Creamed Corn Recipe – Skip the canned, store-bought version and make your own with frozen corn kernels in only 10 minutes.

Creamed Corn from Scratch

I’ve got a whole bunch of Thanksgiving side dishes coming at you guys this week but I couldn’t be more excited to start this sides parade off than with some creamed corn.

This recipe isn’t any ol’ creamed corn recipe though. It’s certainly not the stuff that comes from a can. You know me better than that!

This is a from scratch recipe and it’s no more difficult to make than a pot of mac and cheese.

Creamed corn has always been one of my favorite holiday side dishes but I don’t ever remember watching the women of my family make it so I threw this together the other night as if I were making mac and cheese because all creamed corn should have a nice, creamy base, yes?

How to Make Creamed Corn

All of the recipes I found for creamed corn involved fresh corn on the cob. But since it’s November and fresh corn on the cob is really hard to find, I used frozen corn instead! It’s cheap and there’s absolutely no mess made when using it!

I tossed a pound of thawed corn into a cream (bechamel) sauce, stirred in about a cup of shredded gouda, added lots of pepper and a little salt. Then I pureed about half of the mixture with an immersion blender right in the pan.

And the result?

The best damn creamed corn I’ve ever eaten. Like, seriously! This creamed corn recipe will rival your favorite bbq restaurant-worthy corn side dish any day of the week.

Creamed Corn from ScratchCreamed Corn Recipe with Frozen or Canned Corn

For this recipe, I used a 1 pound bag of frozen corn. I usually always have a bag of frozen corn in my freezer and this is always an easy ingredient to quickly add to recipes like taco lasagna.

Outside of using fresh corn for recipes, frozen corn is my go to. That’s because it’s fresher than canned corn. Frozen corn is simply corn that is cut off the corn cob and flash frozen. And the flash freezing really does a great job of preserving the freshness of the corn. There’s nothing added to the corn when it’s frozen; it’s just corn.

Canned corn is mixed with water and preservatives during the canning process to preserve its freshness. And the water tends to soak into the corn, making it a bit soggy.

So! You can technically use either frozen or canned corn to make homemade creamed corn. But know that this dish will taste better with frozen corn than with canned corn.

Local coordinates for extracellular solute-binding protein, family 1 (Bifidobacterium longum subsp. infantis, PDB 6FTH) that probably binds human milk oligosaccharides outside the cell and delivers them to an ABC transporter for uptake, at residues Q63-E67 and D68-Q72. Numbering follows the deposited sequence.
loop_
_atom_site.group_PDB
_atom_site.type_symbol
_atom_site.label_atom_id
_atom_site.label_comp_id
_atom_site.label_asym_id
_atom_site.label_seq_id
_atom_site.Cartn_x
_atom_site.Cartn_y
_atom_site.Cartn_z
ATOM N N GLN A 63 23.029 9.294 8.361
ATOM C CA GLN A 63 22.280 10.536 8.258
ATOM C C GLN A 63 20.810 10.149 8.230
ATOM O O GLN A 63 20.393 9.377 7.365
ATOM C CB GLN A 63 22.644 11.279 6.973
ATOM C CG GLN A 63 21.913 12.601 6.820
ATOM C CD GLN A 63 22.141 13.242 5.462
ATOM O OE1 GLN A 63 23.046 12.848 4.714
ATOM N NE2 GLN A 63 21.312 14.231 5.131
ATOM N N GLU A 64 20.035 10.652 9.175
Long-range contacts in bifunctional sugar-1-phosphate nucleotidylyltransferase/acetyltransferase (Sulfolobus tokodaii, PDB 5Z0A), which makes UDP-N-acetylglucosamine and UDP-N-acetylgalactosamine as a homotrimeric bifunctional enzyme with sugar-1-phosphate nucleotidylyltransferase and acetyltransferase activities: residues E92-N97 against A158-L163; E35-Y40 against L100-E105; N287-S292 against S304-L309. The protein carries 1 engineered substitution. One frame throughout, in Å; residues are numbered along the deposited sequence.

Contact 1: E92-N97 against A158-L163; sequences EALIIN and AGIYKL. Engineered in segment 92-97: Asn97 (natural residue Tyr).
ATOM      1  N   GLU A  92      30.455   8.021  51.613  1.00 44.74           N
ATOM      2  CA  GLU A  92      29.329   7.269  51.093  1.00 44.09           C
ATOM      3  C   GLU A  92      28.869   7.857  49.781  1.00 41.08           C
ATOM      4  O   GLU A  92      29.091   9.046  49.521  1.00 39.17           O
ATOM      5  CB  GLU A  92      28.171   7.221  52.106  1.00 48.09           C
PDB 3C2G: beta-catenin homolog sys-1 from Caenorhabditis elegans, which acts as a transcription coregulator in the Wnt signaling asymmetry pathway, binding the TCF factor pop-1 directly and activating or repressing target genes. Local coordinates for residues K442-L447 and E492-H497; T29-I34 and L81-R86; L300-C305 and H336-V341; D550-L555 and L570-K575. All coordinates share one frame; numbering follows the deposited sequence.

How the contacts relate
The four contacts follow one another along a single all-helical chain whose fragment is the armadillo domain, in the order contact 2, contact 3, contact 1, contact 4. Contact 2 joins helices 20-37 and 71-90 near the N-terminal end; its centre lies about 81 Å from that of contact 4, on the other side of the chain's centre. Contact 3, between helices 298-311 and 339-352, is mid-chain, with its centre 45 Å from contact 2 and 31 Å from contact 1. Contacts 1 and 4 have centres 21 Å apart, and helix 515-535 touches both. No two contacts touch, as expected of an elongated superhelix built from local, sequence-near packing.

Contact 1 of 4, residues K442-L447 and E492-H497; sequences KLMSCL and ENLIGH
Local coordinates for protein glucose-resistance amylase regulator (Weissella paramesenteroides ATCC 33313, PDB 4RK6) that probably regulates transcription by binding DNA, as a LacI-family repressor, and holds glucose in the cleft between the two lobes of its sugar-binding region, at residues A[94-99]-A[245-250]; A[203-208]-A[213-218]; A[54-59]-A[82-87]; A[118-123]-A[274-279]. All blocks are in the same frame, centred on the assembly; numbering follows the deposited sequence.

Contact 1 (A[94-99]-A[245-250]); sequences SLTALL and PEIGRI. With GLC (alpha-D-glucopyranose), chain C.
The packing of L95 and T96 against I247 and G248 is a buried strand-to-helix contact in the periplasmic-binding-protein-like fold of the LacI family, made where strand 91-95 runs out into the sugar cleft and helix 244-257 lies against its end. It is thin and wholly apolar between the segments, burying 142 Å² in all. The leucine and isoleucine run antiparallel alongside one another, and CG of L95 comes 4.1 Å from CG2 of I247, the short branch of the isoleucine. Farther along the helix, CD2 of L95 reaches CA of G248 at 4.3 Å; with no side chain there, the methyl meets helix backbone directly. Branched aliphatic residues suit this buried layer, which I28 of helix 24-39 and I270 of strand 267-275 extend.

And on that note I must also say:

Seriously guys, forget the canned creamed corn the next time you’re thinking of making creamed corn and do yourself a favor. Take 10 minutes (yes, TEN MINUTES) from your busy meal prep schedule to make yourself homemade creamed corn.

If you’re down to make this creamed corn for Thanksgiving, let me suggest that you also add some Thanksgiving stuffing in the crock pot and homemade crescent dinner rolls to your dinner menu. And for dessert, some apple slab pie and you’ll be golden!

Or, if you’re having a BBQ or cookout this summer, maybe you want to make this corn to go alongside some ribs (either of the Korean or the smoky oven variety) or a big fat juicy bacon burger with bacon onion balsamic jam.

Believe me, you won’t regret any of it!

Creamed Corn Recipe

Creamed Corn Recipe

Yield: 6 servings
Prep Time: 2 minutes
Cook Time: 10 minutes
Total Time: 12 minutes

Creamed corn, when fresh corn is out of season, is a luxury everyone should have access to. My creamed corn recipe is easily made with a few pantry ingredients and frozen corn. It's a homey, comforting, and utterly delicious side dish you'll not soon forget.

Ingredients

  • 1 lb frozen corn, thawed, and patted mostly dry
  • 2 tbsp unsalted butter
  • 2 ½ tbsp all-purpose flour
  • 1 cup skim milk
  • ¾ cup heavy cream
  • 2 oz gouda cheese, shredded (about 1 cup) - sharp cheddar would work well too
  • Kosher salt and freshly ground black pepper

Instructions

  1. Melt butter in a 12-inch skillet over medium-high heat. Whisk in the flour and cook, whisking, for about 1 ½ minutes. Whisk in the milk and cream until no lumps remain. Bring the milk to a simmer, stirring frequently until it thickens, about 3-5 minutes. Once the milk just starts to bubble in the center, stir in the corn and cheese.
  2. Reduce the heat to medium and using an immersion blender, blend about half of the corn in the pan. (Alternatively, transfer half of the corn mixture to a blender or food processor and pulse the corn a few times. It doesn't have to be completely smooth.) Blending the corn will release the natural juice from the corn and add instant flavor to the dish. Stir the blended corn back into the pan and season with salt and pepper to taste. Serve hot. Leftovers will reheat well the next day.

Notes

You can quickly thaw frozen corn by running it under some warm water in a colander and separating any frozen chunks with your fingers. This takes about 2 minutes. Pat it mostly dry - it doesn't have to be completely dry.

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